Full Apple Silicon (M1) Support? (No Rosetta)

I would like DxO to comment on full Apple Silicon support.

I’m holding off making a purchase of DxO software until it is able to run without Rosetta.

My concern isn’t so much performance, but not wanting be stuck with unusable software when Rosetta is inevitably no longer supported by Apple.

I’ve been bitten too many times by developers not keeping up. I am a hobbyist and I cannot justify dropping $100+ every release.

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I’m sure that DxO will make themselves heard as soon as Apple Silicon support is available. I’d not expect them to publish an e.t.a. though.

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Another consideration besides Full Apple Silicon Support may be the update cycle of PhotoLab. In the past years, new versions of PhotoLab were introduced in late October. While not knowing any details about the roadmap, it may be worth waiting to see if potentially interesting new features will be introduced.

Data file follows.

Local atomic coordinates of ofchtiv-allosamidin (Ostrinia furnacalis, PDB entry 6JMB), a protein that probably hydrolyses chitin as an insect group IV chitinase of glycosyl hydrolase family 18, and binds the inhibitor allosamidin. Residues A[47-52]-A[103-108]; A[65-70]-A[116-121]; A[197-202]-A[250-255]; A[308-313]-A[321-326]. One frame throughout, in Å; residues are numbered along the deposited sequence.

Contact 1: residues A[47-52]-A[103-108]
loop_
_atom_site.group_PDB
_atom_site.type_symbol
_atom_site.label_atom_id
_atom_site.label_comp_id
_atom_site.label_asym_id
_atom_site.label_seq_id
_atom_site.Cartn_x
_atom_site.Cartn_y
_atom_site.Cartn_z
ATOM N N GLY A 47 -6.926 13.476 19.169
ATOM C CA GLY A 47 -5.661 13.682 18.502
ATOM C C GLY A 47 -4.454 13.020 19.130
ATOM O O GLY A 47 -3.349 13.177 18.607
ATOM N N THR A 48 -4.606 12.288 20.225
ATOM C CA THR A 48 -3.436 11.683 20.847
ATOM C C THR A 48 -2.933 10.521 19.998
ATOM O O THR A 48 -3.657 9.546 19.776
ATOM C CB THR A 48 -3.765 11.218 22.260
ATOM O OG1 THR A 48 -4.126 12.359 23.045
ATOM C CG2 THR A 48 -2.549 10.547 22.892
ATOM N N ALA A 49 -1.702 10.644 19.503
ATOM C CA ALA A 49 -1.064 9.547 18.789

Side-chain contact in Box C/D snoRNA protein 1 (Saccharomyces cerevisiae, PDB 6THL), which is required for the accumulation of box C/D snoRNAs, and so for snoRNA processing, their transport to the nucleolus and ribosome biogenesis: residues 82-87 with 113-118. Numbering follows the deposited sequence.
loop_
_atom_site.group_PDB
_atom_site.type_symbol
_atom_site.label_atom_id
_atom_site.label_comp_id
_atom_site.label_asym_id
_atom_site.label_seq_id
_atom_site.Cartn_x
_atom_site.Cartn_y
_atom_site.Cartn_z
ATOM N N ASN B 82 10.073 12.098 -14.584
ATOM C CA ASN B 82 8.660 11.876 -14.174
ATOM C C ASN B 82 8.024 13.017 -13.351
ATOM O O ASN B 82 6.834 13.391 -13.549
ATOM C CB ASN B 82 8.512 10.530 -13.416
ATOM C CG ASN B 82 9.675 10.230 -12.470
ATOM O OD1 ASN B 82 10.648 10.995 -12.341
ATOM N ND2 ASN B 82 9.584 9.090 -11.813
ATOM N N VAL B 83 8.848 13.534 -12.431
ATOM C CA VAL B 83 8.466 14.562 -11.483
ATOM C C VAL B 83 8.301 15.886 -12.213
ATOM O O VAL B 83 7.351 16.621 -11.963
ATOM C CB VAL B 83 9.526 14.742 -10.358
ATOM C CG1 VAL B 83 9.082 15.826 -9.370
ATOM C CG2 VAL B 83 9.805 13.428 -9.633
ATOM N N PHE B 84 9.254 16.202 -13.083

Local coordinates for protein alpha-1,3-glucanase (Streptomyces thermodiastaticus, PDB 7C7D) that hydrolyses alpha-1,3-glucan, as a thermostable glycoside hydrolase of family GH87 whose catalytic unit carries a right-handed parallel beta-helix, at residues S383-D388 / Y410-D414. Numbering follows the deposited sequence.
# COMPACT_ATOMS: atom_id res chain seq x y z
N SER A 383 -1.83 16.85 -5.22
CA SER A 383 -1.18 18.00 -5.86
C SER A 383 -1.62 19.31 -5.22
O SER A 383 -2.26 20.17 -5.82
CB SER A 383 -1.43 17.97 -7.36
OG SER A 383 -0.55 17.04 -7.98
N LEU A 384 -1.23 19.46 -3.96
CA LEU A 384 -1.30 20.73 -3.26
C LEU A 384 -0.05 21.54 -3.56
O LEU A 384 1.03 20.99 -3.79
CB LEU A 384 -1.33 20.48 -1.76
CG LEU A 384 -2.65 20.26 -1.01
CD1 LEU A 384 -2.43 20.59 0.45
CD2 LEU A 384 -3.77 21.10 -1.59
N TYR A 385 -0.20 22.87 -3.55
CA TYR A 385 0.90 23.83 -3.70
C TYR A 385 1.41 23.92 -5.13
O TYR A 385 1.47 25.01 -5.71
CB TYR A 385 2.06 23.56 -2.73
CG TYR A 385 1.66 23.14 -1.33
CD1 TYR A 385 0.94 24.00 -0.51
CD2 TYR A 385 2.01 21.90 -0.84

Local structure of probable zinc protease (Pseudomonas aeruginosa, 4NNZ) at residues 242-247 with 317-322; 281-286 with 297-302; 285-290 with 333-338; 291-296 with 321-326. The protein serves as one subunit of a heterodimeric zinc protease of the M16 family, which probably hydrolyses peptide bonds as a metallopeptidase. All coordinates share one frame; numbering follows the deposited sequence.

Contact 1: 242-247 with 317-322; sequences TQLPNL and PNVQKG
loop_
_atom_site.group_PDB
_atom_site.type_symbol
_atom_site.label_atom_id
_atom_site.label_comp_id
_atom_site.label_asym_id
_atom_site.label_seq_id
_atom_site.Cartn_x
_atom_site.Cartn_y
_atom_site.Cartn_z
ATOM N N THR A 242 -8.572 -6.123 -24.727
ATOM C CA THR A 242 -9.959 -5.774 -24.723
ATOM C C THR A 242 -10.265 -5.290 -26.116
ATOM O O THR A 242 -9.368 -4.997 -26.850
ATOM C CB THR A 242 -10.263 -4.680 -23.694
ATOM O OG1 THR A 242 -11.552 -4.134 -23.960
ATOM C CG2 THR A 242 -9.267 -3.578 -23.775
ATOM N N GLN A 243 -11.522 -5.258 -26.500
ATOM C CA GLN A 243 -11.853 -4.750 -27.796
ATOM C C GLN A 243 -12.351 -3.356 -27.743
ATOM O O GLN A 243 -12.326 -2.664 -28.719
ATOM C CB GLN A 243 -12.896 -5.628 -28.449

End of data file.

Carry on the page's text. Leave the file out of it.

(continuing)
It’s been nearly two years since they had access to the developer kits. DxO has said that their most complicated code that processes photos has already been upgraded to use the GPU in Apple Silicon and that the main executable that is still x86-only mostly just runs UI stuff.

I’m an Apple-centric developer myself and for something like DxO that seems excessive to go nearly two years like this. I have software that’s just as complicated from other, smaller developers that have added their full Apple Silicon support long ago.

I’m not necessarily asking for an ETA. Just a bone, any bone, as to it actively being addressed.

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Thanks, chris43. I haven’t tracked DxO closely enough to pick up on what their usual release cycles are. I’ll keep an eye on it.

There is no “risk”, as you put it. I have been using PL5 on my M1 MacBook Air without any issues. I have actually used DxO PL since I bought the M1 when it first came out.

DxO has leveraged some aspects of the M1 to boost performance a lot, the neural processor for DeepPrime NR. Only a matter of time for full M1 support.

i am eagerly awaiting full apple silicon support.

i am also using RAW Power which is fully optimized for M1 and